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Liteboxer VR review: Unleash your inner Floyd Mayweather while shamelessly punching to ‘Call Me Maybe’ (and other hits)

Liteboxer is one of the best VR fitness apps thanks to its impressive catalog of chart-topping music

Liteboxer VR review
Editor's Choice
(Image: © Liteboxer)

Laptop Mag Verdict

Liteboxer VR is a fun app that lets music-loving, boxing enthusiasts work out in the metaverse with chart-topping hits, but I question whether Liteboxer can regularly update the app with captivating elements to keep members hooked.

Pros

  • +

    Impressive catalog of chart-topping hits

  • +

    World-class trainers

  • +

    Full-body exercises

  • +

    Expansive portfolio of workout sessions

Cons

  • -

    Liteboxer needs an “X Factor” to keep users hooked

Liteboxer VR is a metaverse paradise for image-conscious gym rats — the workout beasts who performatively blast DMX’s “Ruff Ryder’s Anthem'' to appear “big and bad” while clobbering a punching bag in Planet Fitness. But there are some days they just want to be themselves and cathartically unleash their most ferocious emotions without being on the receiving end of judgy eyes.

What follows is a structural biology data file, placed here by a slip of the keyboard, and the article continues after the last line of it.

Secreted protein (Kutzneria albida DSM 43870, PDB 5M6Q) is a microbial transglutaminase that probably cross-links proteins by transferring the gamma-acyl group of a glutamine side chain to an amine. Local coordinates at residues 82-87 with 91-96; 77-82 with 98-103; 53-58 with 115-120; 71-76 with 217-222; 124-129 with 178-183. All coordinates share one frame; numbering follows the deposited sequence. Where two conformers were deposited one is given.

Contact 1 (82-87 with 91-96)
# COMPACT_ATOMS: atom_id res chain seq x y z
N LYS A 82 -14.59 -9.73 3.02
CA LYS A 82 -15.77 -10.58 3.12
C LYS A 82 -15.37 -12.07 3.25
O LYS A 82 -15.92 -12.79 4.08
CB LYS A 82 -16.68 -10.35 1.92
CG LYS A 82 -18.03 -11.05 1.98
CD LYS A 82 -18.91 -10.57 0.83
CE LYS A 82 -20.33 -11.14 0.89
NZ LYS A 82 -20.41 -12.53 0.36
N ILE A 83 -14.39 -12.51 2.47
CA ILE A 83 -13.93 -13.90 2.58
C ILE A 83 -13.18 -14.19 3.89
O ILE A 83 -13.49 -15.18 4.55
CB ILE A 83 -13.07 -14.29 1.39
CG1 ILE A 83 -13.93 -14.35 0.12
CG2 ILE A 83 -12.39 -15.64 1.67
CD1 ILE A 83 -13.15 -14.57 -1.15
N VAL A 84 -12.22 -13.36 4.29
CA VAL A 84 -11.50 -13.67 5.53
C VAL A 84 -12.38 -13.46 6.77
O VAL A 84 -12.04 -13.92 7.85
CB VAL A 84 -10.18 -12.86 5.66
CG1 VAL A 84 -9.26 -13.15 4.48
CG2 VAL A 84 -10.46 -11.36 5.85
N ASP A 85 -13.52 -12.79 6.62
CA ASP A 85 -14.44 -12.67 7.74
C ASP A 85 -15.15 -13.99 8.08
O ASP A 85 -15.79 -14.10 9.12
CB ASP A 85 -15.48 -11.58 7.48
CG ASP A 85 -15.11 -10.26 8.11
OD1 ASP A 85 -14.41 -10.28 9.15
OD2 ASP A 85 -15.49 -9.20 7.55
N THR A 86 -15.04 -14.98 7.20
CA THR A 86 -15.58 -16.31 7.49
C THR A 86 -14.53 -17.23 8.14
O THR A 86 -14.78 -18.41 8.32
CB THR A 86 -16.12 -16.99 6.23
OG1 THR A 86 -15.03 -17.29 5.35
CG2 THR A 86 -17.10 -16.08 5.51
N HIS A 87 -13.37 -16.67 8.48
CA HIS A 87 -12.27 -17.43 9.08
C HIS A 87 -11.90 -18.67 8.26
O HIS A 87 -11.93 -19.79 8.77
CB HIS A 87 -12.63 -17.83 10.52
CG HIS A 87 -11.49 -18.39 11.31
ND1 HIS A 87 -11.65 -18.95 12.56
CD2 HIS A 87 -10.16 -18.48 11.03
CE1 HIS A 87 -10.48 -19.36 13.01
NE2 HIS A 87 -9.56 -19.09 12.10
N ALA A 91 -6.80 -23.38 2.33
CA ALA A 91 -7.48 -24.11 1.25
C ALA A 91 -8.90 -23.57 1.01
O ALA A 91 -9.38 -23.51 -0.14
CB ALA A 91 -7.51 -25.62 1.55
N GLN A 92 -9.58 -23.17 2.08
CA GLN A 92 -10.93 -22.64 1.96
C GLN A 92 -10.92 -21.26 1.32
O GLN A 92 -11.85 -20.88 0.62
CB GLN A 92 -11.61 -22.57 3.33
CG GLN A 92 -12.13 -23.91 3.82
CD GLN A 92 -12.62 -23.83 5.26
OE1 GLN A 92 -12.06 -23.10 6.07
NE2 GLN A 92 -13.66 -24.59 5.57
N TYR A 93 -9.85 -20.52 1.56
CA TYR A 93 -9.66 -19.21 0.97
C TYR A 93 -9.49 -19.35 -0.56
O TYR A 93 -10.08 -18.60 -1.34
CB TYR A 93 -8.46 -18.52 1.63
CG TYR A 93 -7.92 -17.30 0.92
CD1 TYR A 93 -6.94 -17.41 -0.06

For example, maybe they’re suffering from a breakup and want to box their heart out while bawling to Ariana Grande’s “thank u, next.” Perhaps they’ve got a heated argument on their mind, so they want to release all that animosity into frenetic jabs and uppercuts — sans landing on someone’s TikTok page for looking like a flailing psycho.

Liteboxer VR lets you unleash your inner ferocious Floyd Mayweather in the comfort of your own home, but your cheeks won’t grow hot with embarrassment while working out to Carly Rae Jepsen’s “Call Me Maybe.” You’ll have access to an exhaustive catalog of music, from Hoobastank and Drake to Pat Banatar and The Beach Boys.